Sagittarius Star Cloud

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Messier 24
Observation data (J2000 epoch)
Constellation Sagittarius
Right ascension 18h 17m
Declination −18° 29′
Distance ~10 kly (3070 Pc)
Apparent magnitude (V) 4.6
Apparent dimensions (V) 90′
Physical characteristics
Radius ~300
Estimated age 220 million years[citation needed]
Other designations Delle Caustiche, IC 4715
See also: Open cluster, List of open clusters

The Sagittarius Star Cloud (also known as Delle Caustiche, Messier 24, IC 4715) is a star cloud in the constellation of Sagittarius, approximately 600 light years wide, which was discovered by Charles Messier in 1764. It is sometimes known as the Small Sagittarius Star Cloud to distinguish it from the Great Sagittarius Star Cloud located to the north of Gamma Sagittarii and Delta Sagittarii.[1]

The stars, clusters and other objects comprising M24 are part of the Sagittarius or Sagittarius-Carina arms of the Milky Way galaxy. Messier described M24 as a "large nebulosity containing many stars" and gave its dimensions as being some 1.5° across. Some sources, improperly, identify M24 as the faint cluster NGC 6603.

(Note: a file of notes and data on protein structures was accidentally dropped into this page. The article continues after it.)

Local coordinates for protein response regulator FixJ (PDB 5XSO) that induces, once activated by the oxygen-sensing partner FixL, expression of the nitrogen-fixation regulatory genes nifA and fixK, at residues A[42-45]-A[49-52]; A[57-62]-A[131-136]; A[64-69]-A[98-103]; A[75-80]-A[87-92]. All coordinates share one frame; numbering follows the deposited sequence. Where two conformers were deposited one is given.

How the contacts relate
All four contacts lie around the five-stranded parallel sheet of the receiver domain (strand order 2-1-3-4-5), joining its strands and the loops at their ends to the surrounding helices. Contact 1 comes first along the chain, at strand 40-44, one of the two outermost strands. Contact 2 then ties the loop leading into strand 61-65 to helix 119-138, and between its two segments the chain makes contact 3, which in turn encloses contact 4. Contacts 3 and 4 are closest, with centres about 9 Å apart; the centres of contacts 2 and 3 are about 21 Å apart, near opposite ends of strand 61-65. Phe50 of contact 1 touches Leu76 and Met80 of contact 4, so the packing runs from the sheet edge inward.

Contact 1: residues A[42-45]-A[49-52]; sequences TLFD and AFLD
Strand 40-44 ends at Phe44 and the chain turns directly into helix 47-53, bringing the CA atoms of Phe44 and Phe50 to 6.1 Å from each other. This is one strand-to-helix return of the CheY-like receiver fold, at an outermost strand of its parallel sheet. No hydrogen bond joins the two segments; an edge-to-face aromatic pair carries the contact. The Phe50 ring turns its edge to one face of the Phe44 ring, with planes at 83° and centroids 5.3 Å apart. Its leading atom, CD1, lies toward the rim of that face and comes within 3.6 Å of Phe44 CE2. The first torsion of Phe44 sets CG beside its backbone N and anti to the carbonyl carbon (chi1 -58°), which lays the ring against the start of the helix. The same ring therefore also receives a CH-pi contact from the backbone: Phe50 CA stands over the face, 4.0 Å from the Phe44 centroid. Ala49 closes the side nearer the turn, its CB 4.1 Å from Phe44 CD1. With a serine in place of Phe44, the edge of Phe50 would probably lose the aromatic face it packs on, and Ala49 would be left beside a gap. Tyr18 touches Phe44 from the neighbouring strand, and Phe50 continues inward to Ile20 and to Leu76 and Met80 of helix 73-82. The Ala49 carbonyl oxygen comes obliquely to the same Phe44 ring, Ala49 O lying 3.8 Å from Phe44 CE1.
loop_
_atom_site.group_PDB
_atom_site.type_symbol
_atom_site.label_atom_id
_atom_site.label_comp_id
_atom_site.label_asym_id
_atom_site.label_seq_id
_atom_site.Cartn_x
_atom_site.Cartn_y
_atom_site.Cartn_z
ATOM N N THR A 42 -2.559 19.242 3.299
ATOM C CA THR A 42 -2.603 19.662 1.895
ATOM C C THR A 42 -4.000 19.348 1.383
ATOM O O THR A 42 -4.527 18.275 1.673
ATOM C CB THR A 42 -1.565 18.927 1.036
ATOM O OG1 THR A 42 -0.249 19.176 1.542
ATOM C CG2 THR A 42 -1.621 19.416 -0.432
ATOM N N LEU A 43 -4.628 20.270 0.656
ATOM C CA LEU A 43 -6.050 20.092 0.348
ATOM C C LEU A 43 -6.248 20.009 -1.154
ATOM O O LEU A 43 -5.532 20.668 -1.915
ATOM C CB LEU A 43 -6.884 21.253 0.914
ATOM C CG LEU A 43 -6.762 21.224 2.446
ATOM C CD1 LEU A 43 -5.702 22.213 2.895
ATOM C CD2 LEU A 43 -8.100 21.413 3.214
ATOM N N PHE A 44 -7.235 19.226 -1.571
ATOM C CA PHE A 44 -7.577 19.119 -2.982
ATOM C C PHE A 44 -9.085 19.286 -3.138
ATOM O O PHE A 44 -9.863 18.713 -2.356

M24 fills a space of significant volume to a depth of 10,000 to 16,000 light-years. This is the most dense concentration of individual stars visible using binoculars, with around 1,000 stars visible within a single field of view.

See also[edit]


  1. ^ Crossen, Craig; Rhemann, Gerald (2004). Sky Vistas: Astronomy for Binoculars and Richest-Field Telescopes. Springer. ISBN 3211008519 

External links[edit]

Coordinates: Sky map 18h 16.5m 00s, −18° 29′ 00″